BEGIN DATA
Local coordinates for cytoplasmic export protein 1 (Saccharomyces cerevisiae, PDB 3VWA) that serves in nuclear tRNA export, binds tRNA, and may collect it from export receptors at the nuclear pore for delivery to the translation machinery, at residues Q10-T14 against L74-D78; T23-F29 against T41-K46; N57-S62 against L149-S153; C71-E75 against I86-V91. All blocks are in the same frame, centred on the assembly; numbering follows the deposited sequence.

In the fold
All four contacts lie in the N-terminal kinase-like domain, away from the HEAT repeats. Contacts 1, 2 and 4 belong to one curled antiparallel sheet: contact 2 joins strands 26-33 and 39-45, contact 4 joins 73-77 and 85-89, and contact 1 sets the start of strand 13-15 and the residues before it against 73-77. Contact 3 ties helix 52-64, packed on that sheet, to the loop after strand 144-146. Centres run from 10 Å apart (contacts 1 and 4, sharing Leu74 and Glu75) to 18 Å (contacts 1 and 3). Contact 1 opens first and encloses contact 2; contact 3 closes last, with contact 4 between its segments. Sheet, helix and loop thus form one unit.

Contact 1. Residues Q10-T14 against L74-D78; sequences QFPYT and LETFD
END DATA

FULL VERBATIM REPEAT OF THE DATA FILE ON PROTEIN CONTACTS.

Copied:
Local coordinates for cytoplasmic export protein 1 (Saccharomyces cerevisiae, PDB 3VWA) that serves in nuclear tRNA export, binds tRNA, and may collect it from export receptors at the nuclear pore for delivery to the translation machinery, at residues Q10-T14 against L74-D78; T23-F29 against T41-K46; N57-S62 against L149-S153; C71-E75 against I86-V91. All blocks are in the same frame, centred on the assembly; numbering follows the deposited sequence.

In the fold
All four contacts lie in the N-terminal kinase-like domain, away from the HEAT repeats. Contacts 1, 2 and 4 belong to one curled antiparallel sheet: contact 2 joins strands 26-33 and 39-45, contact 4 joins 73-77 and 85-89, and contact 1 sets the start of strand 13-15 and the residues before it against 73-77. Contact 3 ties helix 52-64, packed on that sheet, to the loop after strand 144-146. Centres run from 10 Å apart (contacts 1 and 4, sharing Leu74 and Glu75) to 18 Å (contacts 1 and 3). Contact 1 opens first and encloses contact 2; contact 3 closes last, with contact 4 between its segments. Sheet, helix and loop thus form one unit.

Contact 1. Residues Q10-T14 against L74-D78; sequences QFPYT and LETFD